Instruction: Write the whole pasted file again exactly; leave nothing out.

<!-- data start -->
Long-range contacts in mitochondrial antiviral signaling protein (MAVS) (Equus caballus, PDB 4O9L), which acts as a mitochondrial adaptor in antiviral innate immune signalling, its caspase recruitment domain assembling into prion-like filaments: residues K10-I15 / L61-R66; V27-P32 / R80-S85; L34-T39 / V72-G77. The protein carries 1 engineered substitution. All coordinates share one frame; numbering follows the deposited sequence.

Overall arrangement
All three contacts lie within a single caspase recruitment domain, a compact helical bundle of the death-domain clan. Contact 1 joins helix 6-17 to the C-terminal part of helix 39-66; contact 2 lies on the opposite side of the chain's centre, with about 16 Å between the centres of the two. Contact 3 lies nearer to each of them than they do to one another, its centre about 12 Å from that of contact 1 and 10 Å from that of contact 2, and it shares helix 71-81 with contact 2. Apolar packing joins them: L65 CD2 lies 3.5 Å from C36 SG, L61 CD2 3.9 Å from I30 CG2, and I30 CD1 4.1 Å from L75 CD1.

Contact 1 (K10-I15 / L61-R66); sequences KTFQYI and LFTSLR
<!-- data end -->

Long-range contacts in mitochondrial antiviral signaling protein (MAVS) (Equus caballus, PDB 4O9L), which acts as a mitochondrial adaptor in antiviral innate immune signalling, its caspase recruitment domain assembling into prion-like filaments: residues K10-I15 / L61-R66; V27-P32 / R80-S85; L34-T39 / V72-G77. The protein carries 1 engineered substitution. All coordinates share one frame; numbering follows the deposited sequence.

Overall arrangement
All three contacts lie within a single caspase recruitment domain, a compact helical bundle of the death-domain clan. Contact 1 joins helix 6-17 to the C-terminal part of helix 39-66; contact 2 lies on the opposite side of the chain's centre, with about 16 Å between the centres of the two. Contact 3 lies nearer to each of them than they do to one another, its centre about 12 Å from that of contact 1 and 10 Å from that of contact 2, and it shares helix 71-81 with contact 2. Apolar packing joins them: L65 CD2 lies 3.5 Å from C36 SG, L61 CD2 3.9 Å from I30 CG2, and I30 CD1 4.1 Å from L75 CD1.

Contact 1 (K10-I15 / L61-R66); sequences KTFQYI and LFTSLR